The Fourniers will set another Canadian legal precedent

It is the nature of laws – at least, in free societies – to be passed in response to new developments in society.  That is why, in the common law tradition, legal precedents affect not only how old laws are applied but also how new laws evolve.

This creates a feedback mechanism:  the laws affect how the rules of society evolve, the rules of society affect how the laws evolve.

Currently, the courts are trying to interpret the existing laws to accommodate the changes due to our ‘communications revolution’.  Since more and more of our public and private communication as well as our public and private information is online, the impact these ruling will have over the coming decades is truly profound.

This makes Connie and Mark Fournier’s ongoing legal battles very important to all of us:  if you are reading this on a computer, then the rulings in their legal battles will affect the rules under which you live your life.  And not just in Canada – the world is fast becoming one electronic family and slowly but surely, internet-affecting legal precedents set in one Western country reverberate in the whole world.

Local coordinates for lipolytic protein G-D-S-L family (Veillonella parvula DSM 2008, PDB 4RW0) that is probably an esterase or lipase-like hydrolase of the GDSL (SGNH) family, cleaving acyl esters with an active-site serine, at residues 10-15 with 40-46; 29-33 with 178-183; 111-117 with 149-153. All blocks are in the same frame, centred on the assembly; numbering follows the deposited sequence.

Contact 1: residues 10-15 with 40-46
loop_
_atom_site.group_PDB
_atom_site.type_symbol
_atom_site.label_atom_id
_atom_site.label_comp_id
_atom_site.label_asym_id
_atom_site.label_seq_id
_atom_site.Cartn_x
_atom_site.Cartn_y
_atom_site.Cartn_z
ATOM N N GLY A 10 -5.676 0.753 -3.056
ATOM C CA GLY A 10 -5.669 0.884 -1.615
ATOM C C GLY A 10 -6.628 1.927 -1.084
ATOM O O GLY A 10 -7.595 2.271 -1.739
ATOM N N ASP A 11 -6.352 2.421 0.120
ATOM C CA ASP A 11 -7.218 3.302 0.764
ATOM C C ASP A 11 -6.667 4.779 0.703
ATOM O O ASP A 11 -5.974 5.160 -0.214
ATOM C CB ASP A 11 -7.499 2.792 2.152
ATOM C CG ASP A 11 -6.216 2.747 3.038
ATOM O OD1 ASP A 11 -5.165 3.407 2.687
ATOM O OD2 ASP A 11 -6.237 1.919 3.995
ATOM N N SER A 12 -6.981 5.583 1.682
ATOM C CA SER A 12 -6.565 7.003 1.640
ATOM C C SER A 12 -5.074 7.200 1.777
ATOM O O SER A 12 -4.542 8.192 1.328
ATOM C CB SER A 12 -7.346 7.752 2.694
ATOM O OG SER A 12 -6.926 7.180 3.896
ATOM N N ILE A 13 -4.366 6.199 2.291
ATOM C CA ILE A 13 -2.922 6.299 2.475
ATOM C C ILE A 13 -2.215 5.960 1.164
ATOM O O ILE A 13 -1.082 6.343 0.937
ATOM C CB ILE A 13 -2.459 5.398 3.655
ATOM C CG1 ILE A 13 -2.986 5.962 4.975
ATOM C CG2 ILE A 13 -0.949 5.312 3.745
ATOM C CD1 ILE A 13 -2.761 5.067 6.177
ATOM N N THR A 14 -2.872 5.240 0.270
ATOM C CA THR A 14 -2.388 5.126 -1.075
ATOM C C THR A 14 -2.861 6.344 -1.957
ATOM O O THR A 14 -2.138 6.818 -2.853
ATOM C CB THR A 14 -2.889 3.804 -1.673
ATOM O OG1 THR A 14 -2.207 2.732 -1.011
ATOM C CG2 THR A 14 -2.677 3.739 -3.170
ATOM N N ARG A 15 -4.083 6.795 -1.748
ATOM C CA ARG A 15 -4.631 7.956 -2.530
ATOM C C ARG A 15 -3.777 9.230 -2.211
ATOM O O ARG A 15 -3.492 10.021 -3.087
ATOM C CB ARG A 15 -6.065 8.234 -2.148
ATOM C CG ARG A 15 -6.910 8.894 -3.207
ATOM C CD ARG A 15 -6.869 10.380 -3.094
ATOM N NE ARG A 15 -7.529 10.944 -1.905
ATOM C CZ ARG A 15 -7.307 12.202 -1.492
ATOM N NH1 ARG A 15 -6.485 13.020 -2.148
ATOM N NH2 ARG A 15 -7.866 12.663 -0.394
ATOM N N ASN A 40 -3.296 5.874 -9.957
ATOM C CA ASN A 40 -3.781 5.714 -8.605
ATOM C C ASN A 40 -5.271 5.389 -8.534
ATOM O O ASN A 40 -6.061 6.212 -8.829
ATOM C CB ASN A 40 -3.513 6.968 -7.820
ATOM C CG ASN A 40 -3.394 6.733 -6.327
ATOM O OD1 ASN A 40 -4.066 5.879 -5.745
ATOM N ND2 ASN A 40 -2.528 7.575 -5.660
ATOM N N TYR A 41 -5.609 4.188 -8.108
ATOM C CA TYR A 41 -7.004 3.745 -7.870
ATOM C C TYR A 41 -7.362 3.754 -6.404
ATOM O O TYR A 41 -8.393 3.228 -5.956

That is why I have started to document the Fourniers’ legal journey – even though I have no legal training and my understanding of what is being said in court is imperfect.  But, if I document it to the best of my ability, perhaps others who are more knowledgable will be able to comment  on what I have witnessed and explain it better to all of us!

Last week, the Fourniers were in Federal court in Ottawa – charged with copyright infringement by Richard Warman.

To my mind, some of the things the Fourniers are charged with are difficult to understand – but one of them is very clear and will very likely set the legal precedent for Canada on a very hot topic: ‘inline linking’.  The legal precedent on copyright issues regarding the insertion of an inline web link has been ruled by the US Court of Appeals for the Ninth Circuit, clarifying that inserting them does not violate US copyright laws.  For search engines, anyway…

There has not been a comparable ruling in Canada – yet.

Richard Warman has brought a lawsuit against the Fourniers for violating his copyright in 3 separate ways.

One – and, perhaps most important regarding the abovementioned legal precedent – is for having permitted the insertion of an ‘inline-link’ on the Free Dominion forum they operate which linked to a picture of Richard Warman, on his own website.